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Ireland must hold its own Omagh bomb inquiry in parallel with UK, Sir Jeffrey Donaldson tells Tánaiste Micheál Martin


Tánaiste Micheál Martin leaves the Grand Central Hotel in Belfast following meetings with Stormont political leaders. PA

Tánaiste Micheál Martin leaves the Grand Central Hotel in Belfast following meetings with Stormont political leaders. PA

Tánaiste Micheál Martin leaves the Grand Central Hotel in Belfast following meetings with Stormont political leaders. PA

Ireland must hold a "similar process in parallel" to the Omagh bomb inquiry, Micheál Martin has been urged.

Northern Ireland Secretary Chris Heaton-Harris announced on Thursday that there would be an independent inquiry into the dissident republican blast which hit the Co Tyrone town on August 15, 1998.

The bomb killed 29 people, including a woman pregnant with twins, and injured hundreds of others.

In 2021, a Belfast High Court judge recommended that the UK Government carry out an investigation into alleged security failings in the lead up to the attack, and that a similar probe should be established by the Irish Government.

On Thursday, Justice Minister Simon Harris said they would await the details of the UK's inquiry before announcing what action they would take.

Foreign Affairs Minister and Tánaiste Mr Martin met the major Stormont parties in Belfast on Friday.

During his first meeting of the day, with DUP leader Sir Jeffrey Donaldson, the Tánaiste was told his government must "step up to the mark".

After the meeting, Mr Donaldson said: "If this inquiry is to establish the full picture however, that requires the Republic of Ireland to also hold a similar process in parallel.

"The bomb was placed by republican terrorists in Omagh but it was planned, prepared and transported to Omagh from the Republic of Ireland.

"I trust the Irish Government will step up to the mark on this legacy issue as well as others."

The issue was also raised with Mr Martin by the Ulster Unionist Party and the SDLP.

Ulster Unionist leader Doug Beattie said: "We did say to Micheál Martin that we believe the Irish Government needs to do more, not just on the Omagh bomb inquiry, we think they need to have their own inquiry in Ireland, but on legacy as as a whole, remembering, of course, that hundreds, if not thousands, of our citizens here in Northern Ireland were killed or injured by attacks, which came from Ireland, and the perpetrators returned back to Ireland again.

"We did make the point strongly that they need to do more."

SDLP leader Colum Eastwood said he believes it is "very clear that the Irish Government are committed to not being left behind in terms of this investigation".

"I think yesterday was a very good day for the Omagh families, it took far too long," he said.

"But I have no doubt that the Irish Government will step forward and not be left behind when it comes to investigating the Omagh bombing."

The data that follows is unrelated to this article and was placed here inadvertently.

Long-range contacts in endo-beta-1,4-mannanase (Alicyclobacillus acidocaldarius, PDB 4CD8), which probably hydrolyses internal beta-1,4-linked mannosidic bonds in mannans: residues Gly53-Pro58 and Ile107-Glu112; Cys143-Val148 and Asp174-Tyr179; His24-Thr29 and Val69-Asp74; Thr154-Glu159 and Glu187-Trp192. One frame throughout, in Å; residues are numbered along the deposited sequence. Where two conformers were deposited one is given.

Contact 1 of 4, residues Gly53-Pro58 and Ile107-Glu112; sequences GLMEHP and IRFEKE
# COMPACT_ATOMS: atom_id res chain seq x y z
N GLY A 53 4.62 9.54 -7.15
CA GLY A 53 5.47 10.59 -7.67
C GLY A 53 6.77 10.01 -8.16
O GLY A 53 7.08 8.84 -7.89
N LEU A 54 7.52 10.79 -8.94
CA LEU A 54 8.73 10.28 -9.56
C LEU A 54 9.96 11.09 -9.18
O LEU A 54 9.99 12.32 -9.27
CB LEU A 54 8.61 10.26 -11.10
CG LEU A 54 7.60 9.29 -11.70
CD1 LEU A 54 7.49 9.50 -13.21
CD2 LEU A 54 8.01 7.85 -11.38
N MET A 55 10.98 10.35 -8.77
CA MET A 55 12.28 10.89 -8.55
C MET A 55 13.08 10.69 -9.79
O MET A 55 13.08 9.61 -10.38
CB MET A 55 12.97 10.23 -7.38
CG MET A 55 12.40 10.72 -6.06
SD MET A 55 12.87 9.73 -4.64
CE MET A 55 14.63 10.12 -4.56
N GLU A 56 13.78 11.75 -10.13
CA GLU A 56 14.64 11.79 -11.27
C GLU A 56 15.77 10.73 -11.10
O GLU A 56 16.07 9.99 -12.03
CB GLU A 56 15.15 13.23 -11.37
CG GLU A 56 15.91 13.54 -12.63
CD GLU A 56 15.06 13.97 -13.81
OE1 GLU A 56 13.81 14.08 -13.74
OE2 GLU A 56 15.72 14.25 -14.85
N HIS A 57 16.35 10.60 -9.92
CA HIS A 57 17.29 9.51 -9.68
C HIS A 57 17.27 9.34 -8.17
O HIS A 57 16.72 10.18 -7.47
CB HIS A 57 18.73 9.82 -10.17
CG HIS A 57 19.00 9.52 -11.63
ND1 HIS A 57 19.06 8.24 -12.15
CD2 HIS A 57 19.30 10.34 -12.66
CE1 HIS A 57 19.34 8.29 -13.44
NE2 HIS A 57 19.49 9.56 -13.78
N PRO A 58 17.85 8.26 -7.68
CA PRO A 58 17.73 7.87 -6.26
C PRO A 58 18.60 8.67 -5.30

During his visit, Mr Martin said the people of Northern Ireland deserve government.

He was speaking after meeting the five main Stormont parties in Belfast amid the impasse within the powersharing institutions.

"In a democracy, when people elect their public representatives they expect them to take their seats both in the Assembly and in government," he said. "The context is there in terms of the negotiations and discussions that are under way between the United Kingdom Government and the European Union team.

"I made the point to the parties this morning there is a significant degree of confidentiality surrounding those negotiations and discussions, and I am in agreement with the need to provide space to both the negotiating teams to see if they can bring about a resolution of the issues around trade.

"I reiterated our very strong view that the constitutional position of Northern Ireland is not impacted, and has to be underpinned in terms of the principle of consent, and that is something we strongly assert, that there can be no undermining of the constitutional status of Northern Ireland as per the Good Friday Agreement and the principle of consent.

"We believe the issues can be resolved but that is a matter in the first instance for the EU negotiating team and the United Kingdom.

"There are a lot of challenges, I would not understate the difficulties that both sides will face in trying to resolve the issues, but I think the sensible thing to do is allow the EU and the UK to continue with the negotiations.

"Meanwhile the parties here will have to focus on the imperative of getting the Executive and the Assembly restored."

However, Ulster Unionist Party leader Doug Beattie has warned that unionists must not be "bounced on a deal" on the Northern Ireland Protocol.

He was speaking after what he described as a "very frank and very open" meeting with Mr Martin in Belfast.

"We talked about the protocol, it is becoming incredibly frustrating, we are not being kept in the loop as to what is happening in regards to the negotiations between the EU and the UK, and if we're not involved, if they try to bounce unionism, it's simply not going to work," he said,

"We need to know what is going on and therefore we can add value by raising red flags where we see there are problems and giving solutions, and the Ulster Unionist Party have always been about giving solutions.

"But we cannot be bounced on a deal which is simply not going to work in the long term.

"It was a frank meeting. I am still frustrated that we haven't moved forward more than we have and I sense as well that Micheal Martin is also frustrated that we probably haven't moved forward.

"So, we're going to recycle these meetings again and again, and again. What we really need is a deal between the EU and the UK that everybody can buy into, unionists, nationalists, or other."

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